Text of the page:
Does Amadinejad have the Right to Speak?


Demonstrations took place at Columbia University hours before Iranian President Mahmoud Ahmadinejad gave a speech at the university on Sept. 24, in Manhattan, New York. (Charles Eckert/MCT)

Published: October 11, 2007

On Sept. 24, nearly every New Yorker was affected in some way by Iranian President Mahmoud Ahmadinejad’s visit to the city. Whether you were opposed to the Iranian head of state’s plan to speak at Columbia University or whether you felt Ahmadinejad had the right to participate in public discourse, it is clear that his visit to New York City stirred up controversy and even some post 9/11 anxiety. When I heard that Ahmadinejad would speak at Columbia, I was not against it. I understood that many people would protest, but I felt that such an important political figure should have the chance to speak. This is especially true in an academic forum. While I do not agree with the majority of the Iranian President’s remarks regarding Israel and his statements about homosexuality in his country, I strongly believe that he should be allowed to voice his opinions.

Ultimately, the president was barred from visiting the World Trade Center site, due mainly to the overwhelming response from New Yorkers who believe his government is partly responsible for aggression against U.S. troops in Iraq. It could be argued that preventing Ahmadinejad from traveling to the World Trade Center memorial was unethical and un-American. However, I truly believe that the decision was made with the public’s best interest in mind. Had Ahmadinejad been allowed to visit the site, the atmosphere would have been extremely tense and possibly dangerous.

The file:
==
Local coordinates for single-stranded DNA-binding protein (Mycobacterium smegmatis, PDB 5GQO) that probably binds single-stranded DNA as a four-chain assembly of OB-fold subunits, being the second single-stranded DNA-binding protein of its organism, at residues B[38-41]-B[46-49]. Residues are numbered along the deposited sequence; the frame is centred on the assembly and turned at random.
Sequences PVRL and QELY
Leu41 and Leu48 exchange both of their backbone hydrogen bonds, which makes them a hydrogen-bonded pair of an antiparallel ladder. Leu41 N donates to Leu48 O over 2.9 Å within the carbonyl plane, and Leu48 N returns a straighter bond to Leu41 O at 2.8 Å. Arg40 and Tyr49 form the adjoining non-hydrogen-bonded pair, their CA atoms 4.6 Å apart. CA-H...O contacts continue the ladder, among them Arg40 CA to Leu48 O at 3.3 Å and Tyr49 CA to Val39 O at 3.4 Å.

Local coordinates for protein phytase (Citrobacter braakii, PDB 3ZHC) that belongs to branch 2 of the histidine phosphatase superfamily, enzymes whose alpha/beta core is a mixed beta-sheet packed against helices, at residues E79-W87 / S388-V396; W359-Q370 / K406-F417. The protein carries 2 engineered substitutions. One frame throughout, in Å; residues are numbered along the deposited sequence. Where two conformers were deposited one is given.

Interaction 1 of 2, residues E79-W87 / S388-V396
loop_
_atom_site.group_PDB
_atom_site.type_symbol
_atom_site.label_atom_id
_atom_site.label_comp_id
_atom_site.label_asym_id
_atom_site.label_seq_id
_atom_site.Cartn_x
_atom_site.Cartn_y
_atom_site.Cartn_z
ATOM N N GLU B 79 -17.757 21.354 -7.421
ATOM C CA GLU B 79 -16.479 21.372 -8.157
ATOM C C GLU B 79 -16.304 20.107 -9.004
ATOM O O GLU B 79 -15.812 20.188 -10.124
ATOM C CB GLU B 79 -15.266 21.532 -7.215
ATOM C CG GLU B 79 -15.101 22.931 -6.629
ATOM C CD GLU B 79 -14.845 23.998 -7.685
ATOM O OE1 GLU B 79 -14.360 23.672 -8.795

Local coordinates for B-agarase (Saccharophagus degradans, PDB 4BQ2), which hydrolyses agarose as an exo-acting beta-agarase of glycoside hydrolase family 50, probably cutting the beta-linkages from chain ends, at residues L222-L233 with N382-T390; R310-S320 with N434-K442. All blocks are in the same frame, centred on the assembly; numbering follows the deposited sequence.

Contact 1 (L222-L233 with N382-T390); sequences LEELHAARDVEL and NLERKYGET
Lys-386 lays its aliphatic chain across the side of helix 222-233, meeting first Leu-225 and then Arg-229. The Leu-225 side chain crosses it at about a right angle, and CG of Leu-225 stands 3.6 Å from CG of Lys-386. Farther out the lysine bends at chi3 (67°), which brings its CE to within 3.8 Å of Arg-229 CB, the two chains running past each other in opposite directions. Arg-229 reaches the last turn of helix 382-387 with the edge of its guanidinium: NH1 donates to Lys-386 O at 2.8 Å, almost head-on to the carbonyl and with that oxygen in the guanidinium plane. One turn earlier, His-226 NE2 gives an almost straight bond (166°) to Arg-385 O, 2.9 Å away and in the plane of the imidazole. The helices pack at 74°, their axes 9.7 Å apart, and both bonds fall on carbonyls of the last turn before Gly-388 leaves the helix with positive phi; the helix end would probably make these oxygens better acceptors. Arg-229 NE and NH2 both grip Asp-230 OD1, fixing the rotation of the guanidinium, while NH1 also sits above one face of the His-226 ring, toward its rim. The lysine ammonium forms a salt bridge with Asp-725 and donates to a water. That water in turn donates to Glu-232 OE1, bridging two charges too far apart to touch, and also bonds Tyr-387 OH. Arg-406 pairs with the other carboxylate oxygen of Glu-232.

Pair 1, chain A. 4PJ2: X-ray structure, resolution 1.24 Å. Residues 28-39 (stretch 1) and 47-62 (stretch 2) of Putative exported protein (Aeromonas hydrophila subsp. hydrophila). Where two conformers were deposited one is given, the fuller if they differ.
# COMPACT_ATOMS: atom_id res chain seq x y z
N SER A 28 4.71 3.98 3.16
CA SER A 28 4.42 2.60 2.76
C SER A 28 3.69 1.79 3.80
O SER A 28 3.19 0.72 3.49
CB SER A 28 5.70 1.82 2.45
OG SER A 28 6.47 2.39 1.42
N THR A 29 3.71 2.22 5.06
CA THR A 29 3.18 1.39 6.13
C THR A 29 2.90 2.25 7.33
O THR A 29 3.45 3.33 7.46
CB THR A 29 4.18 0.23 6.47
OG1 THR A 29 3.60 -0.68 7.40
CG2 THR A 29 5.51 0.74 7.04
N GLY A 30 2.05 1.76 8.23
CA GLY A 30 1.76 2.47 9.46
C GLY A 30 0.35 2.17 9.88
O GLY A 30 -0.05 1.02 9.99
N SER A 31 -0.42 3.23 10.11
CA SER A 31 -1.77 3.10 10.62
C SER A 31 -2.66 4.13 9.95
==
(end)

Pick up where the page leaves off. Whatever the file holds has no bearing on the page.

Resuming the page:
The Iranian president’s plan to speak at Columbia University seemed to test the ability of New Yorkers to set aside their own personal feelings toward the man and allow him to speak freely in a nation which was founded on the basic principles that no person should be prevented from speaking their mind. Ironically, President Ahmadinejad is protected, in America, by those personal liberties which are not enjoyed by his subjects  in Iran. Had the circumstances been reversed and President Bush had been slated to address the Iranian people, I am sure that no pro-Israel commentary would have been allowed. Amidst the throng of protesters amassed outside Columbia’s gates, Ahmadinejad was able to speak to hundreds of university students and even take a few shots at the university’s president.

Prior to Ahmadinejad’s speech, Columbia University’s president, Lee Bollinger, spoke to students and faculty. He denounced many of the statements the Iranian president had made in the past. Ahmadinejad’s response to this was to lecture students and faculty on the narrow-mindedness of denigrating speakers ideas before they even address their audience. Columbia’s president inadvertently helped to bolster Ahmadinejad’s legitimacy by bashing him prior to his speech.  In principle, it would seem that the Iranian president has a valid point. Is it really ethical to denounce a speaker before they even step up to the podium? Perhaps you believe that Bollinger was exercising his right to speak freely.

Regardless of your personal feelings, try to ask yourself the question in the context of any speaker. President Ahmadinejad might be hated and even feared by some, but as a head of state and a guest in this free nation, should he be allowed to speak unhindered? This does not mean that free people should not line the street and protest against him, that type of thing is a necessary duty of all Americans who feel strongly about the situation.